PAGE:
Studies over the past few years have shown that radiation therapy may have potential therapeutic benefits in patients with advanced HCC. It has been verified that HCC is almost equally sensitive to radiation therapy as poorly-differentiated nasopharyngeal squamous cell carcinoma[34]. Some recently developed stereotactic radiotherapy techniques (including gamma knife, X knife, three-dimensional conformal radiotherapy (3DCRT), and intensity modulated radiation therapy) may improve irradiation capacity and minimize X-ray damage to normal liver tissue. Image guided radiotherapy techniques shows even more enhanced therapeutic effects, as this technique takes into account the displacement error caused by the breathing movement of the target organ and uses the concept of 4D radiation therapy.

In a study of 70 cases of primary liver cancer treated with 3DCRT, 54.3% of cases had a reduction in their primary tumor lesions, 39% had portal vein tumor thrombus cleared or shrunk, and the median survival period was extended to 11.2 mo[35]. Radiation therapy can also be applied to the palliative treatment of large HCC and very late HCC, either alone or in combination with other treatment modalities[36,37]. For the palliative therapy for larger or metastatic tumors, radiotherapy can help relieve major symptoms such as pain. For HCC complicated with local (e.g., hepatic hila) or distant lymph node metastasis, radiotherapy can be applied to palliatively treat the tumor thrombus of the portal vein and inferior vena cava, as well as the lymph node and distant metastasis, provided that the primary tumors are well under control[38-40]. However, the cirrhotic liver may have a reduced tolerance to radiation therapy. Thus, the correct safe dosage and partition of radiation have not yet been standardized. At present, in order to improve efficacy and reduce adverse reactions, radiation is usually given in a small and extended course, with the presumption that the accumulated total dose is therapeutically sufficient.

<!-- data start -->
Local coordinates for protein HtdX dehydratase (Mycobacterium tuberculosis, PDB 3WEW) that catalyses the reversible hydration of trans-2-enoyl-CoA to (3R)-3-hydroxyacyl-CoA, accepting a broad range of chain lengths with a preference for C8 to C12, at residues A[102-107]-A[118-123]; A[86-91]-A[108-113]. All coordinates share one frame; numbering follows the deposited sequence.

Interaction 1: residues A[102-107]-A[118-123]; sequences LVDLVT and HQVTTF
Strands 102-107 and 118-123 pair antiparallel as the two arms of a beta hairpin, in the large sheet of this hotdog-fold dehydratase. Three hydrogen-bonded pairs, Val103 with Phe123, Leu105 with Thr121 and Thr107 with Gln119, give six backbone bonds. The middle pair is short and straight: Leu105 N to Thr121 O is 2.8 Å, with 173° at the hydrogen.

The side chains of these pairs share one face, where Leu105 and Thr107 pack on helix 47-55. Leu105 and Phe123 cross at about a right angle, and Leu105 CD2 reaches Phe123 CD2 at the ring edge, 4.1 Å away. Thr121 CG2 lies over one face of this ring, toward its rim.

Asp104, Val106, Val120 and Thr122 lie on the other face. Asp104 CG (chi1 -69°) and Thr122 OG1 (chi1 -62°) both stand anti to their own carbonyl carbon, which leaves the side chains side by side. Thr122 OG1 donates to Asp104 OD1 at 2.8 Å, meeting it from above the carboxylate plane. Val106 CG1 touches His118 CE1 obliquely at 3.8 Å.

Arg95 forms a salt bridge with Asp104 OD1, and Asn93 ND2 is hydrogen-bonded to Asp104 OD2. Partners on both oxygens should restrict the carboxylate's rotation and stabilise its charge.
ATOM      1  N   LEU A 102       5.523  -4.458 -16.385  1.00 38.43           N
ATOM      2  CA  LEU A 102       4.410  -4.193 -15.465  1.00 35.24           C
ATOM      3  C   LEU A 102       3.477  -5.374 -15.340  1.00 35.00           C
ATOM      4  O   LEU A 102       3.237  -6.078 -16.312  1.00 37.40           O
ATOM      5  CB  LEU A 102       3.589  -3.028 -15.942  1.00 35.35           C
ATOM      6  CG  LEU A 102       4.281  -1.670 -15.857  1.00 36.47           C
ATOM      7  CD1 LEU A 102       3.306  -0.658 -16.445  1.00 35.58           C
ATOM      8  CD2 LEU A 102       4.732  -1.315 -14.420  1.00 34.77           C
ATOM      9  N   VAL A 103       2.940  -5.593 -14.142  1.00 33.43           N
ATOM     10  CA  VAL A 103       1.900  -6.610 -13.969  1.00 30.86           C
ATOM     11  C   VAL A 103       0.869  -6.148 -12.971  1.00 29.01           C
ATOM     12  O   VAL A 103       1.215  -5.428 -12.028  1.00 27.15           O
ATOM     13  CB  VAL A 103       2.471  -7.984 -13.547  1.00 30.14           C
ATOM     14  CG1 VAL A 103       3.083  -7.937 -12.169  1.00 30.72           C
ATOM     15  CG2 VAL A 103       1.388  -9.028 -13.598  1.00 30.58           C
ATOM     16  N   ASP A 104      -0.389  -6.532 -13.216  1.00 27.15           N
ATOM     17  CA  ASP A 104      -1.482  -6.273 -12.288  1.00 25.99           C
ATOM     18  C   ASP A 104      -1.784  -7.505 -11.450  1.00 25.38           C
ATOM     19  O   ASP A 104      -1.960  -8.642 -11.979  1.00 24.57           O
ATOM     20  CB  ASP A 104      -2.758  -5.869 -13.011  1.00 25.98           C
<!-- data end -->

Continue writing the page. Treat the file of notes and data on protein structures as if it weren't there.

Monoclonal antibodies carrying radioactive material have been shown to achieve some therapeutic effect. For example, intraoperative injection of Yttrium-spherical particles via the hepatic artery has been shown to shrink the tumor, relieve symptoms, and prolong patient survival, and in a minority of patients tumor resection was possible after the therapy[41,42].

CHEMOTHERAPY

Liver cancer is a chemoresistant tumor, but the underlying molecular mechanisms are unclear. Altered biological characteristics of the cancer cells and the perturbed pharmacokinetic properties of the liver, as well as the inherent resistant nature of the cancer cells, may all play a role.

p53 is an important tumor suppressor gene and is a critical regulator for chemotherapeutic drug-induced apoptosis. Inactivation of the p53 pathway has been causally linked to primary drug resistance of the cancer cells[43]. p53 mutation occurs frequently in liver cancer. Hepatitis B virus (HBV) infection and chemical drugs have been shown to induce p53 mutation. Over-expression of DNA topoisomerase II alpha in HCC is likely responsible for the observed resistance of liver cancer cells to Adriamycin[44].